The atmosphere in Ticla is special. Everyone is generally open and nice. We met a great couple from Texas (Captain Steve and Terry). They had the spot to our right. Really cool people. The Captain surfs and fishes and drinks, what else would one want from life. Although, I still think the Captain was working for the CIA in the seventees. Who goes to Nicaragua in 1976 (just when the revolution starts, see your history) and has a pilot´s license. Come on who was he kidding. I´ll probably be snuffed out for saying that, but we all have a record of it now so if anything happens to me we know its the Captain. Overall, very cool man and both of them were very hospitable. I´m beginning to really appreciate Texans, good people.
Besides Texans, Ticla is crawling with Italians and Canadians. I haven´t seen this many Italians since leaving Montreal and they are really cool. Definitely different then Italians back home. Why do Italians back home seem like they are from my Mothers generation, even the young ones? I know I´ll get hate mail for that one. Although please if you are gonna send hate mail place ¨Hate Mail¨in the subject line. Thank you.
Well that´s all for Ticla. We did nothing on the bikes there, not even a cleaning. Sorry girls (Katy and Lucille).
Zihuatenejo Dec 23-25, Dec 2005
On the 23rd for some unexplained reason, Smokey decided we should head out. And I was ready to make a move as well. Ticla had a feeling similar to Sayulita and we risked a chance of overstaying, so I was glad to keep moving.
We headed to Zihuatenejo, and on the way made some stops at Troncones (not sure why this place is popular with surfers, although we did catch one guy surfing who sadly broke his board in half, first time we saw that) and another stop at Ixtapa (the next Cancun, maybe).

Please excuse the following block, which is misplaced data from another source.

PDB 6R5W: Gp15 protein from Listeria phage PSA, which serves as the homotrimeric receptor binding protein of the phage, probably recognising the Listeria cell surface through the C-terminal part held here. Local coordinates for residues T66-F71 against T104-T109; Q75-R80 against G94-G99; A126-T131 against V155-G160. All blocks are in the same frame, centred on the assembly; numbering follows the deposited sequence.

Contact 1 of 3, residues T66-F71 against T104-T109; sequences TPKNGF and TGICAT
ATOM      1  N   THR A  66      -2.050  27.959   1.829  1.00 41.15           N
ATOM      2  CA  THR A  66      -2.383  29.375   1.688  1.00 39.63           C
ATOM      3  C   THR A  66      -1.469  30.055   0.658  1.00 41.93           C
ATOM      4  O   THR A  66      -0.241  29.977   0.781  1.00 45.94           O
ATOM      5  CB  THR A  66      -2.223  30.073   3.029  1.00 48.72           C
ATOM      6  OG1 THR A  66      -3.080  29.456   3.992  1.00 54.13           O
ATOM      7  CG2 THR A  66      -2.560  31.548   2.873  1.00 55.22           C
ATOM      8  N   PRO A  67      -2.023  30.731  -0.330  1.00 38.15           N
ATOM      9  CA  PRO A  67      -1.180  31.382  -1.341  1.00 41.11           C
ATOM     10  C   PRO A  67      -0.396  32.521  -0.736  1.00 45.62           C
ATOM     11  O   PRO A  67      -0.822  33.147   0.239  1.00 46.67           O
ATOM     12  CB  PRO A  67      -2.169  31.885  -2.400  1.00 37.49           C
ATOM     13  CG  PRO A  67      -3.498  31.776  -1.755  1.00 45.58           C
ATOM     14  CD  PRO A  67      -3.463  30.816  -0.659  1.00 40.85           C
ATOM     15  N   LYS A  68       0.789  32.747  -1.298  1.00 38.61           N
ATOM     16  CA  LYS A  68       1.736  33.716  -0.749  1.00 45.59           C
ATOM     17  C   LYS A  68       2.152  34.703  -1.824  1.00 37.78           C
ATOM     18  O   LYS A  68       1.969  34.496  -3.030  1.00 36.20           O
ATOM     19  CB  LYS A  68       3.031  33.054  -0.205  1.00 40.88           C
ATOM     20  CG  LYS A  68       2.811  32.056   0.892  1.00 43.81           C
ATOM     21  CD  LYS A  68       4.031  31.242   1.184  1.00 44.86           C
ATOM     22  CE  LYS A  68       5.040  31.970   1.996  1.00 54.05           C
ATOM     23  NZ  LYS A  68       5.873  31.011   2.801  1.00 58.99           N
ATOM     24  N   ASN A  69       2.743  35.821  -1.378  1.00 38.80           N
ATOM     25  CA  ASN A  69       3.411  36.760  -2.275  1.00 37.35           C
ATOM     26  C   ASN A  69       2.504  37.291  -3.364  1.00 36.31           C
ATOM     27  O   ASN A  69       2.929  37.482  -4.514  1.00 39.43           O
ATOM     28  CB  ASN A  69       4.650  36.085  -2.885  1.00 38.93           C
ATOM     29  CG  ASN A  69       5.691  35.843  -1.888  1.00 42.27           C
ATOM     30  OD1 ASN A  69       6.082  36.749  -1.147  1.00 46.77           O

Zihuatenejo is an okay place. The beaches are not much to talk about but the city itself was quite lively.
We got to hang out at a very interesting/cool/mellow bar called the Jungle Bar. A couple of things struck me about this place. First off it was being run by two women during the night shift. Two women were handling EVERYTHING for about 40 clients. Not being sexist or anything, but I´ve never seen that before. And they were good, really good. Never once were we waiting on anything and they were always around doing something. I can´t imagine two guys working the place as well as these two did. So hats off to those two. As for the second thing, the ¨bathrooms¨(at least the mens) was just a urinal. No joke just a urinal and nothing else, which obviously means no place to wash your hands. Even in normal circumstances that´s a little gross (and I´m not a clean freak by the way, I just like my hands and the hands of others washed after I or they pee), but at the Jungle bar they have free peanuts, so everyone is just digging into these peanuts, there were bowls everywhere. Sadly enough I only found out that the washrooms were lacking wash basins after I finished my first bowl of peanuts. Although to be honest I did have a second bowl, since I´m not a clean freak, but the second bowl wasn´t as satisfying.